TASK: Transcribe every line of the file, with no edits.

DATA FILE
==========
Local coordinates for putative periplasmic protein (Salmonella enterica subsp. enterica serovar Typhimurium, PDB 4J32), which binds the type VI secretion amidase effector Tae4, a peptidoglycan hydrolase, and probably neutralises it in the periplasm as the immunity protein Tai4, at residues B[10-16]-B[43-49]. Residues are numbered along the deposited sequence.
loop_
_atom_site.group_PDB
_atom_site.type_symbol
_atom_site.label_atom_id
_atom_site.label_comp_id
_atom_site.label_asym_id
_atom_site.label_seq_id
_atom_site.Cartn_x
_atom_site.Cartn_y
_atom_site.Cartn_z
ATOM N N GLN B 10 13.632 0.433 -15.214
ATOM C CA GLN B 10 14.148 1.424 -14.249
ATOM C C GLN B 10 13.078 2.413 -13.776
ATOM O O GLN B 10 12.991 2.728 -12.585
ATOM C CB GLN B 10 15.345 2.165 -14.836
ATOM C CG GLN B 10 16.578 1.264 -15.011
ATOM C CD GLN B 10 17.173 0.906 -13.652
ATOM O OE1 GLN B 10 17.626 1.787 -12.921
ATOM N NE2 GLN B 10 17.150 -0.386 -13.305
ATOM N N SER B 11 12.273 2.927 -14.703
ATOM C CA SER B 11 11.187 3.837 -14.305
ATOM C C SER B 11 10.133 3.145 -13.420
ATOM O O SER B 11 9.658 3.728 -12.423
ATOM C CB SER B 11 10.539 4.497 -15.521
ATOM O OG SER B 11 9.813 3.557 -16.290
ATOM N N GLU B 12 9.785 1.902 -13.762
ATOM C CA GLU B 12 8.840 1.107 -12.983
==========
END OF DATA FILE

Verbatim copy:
Local coordinates for putative periplasmic protein (Salmonella enterica subsp. enterica serovar Typhimurium, PDB 4J32), which binds the type VI secretion amidase effector Tae4, a peptidoglycan hydrolase, and probably neutralises it in the periplasm as the immunity protein Tai4, at residues B[10-16]-B[43-49]. Residues are numbered along the deposited sequence.
loop_
_atom_site.group_PDB
_atom_site.type_symbol
_atom_site.label_atom_id
_atom_site.label_comp_id
_atom_site.label_asym_id
_atom_site.label_seq_id
_atom_site.Cartn_x
_atom_site.Cartn_y
_atom_site.Cartn_z
ATOM N N GLN B 10 13.632 0.433 -15.214
ATOM C CA GLN B 10 14.148 1.424 -14.249
ATOM C C GLN B 10 13.078 2.413 -13.776
ATOM O O GLN B 10 12.991 2.728 -12.585
ATOM C CB GLN B 10 15.345 2.165 -14.836
ATOM C CG GLN B 10 16.578 1.264 -15.011
ATOM C CD GLN B 10 17.173 0.906 -13.652
ATOM O OE1 GLN B 10 17.626 1.787 -12.921
ATOM N NE2 GLN B 10 17.150 -0.386 -13.305
ATOM N N SER B 11 12.273 2.927 -14.703
ATOM C CA SER B 11 11.187 3.837 -14.305
ATOM C C SER B 11 10.133 3.145 -13.420
ATOM O O SER B 11 9.658 3.728 -12.423
ATOM C CB SER B 11 10.539 4.497 -15.521
ATOM O OG SER B 11 9.813 3.557 -16.290
ATOM N N GLU B 12 9.785 1.902 -13.762
ATOM C CA GLU B 12 8.840 1.107 -12.983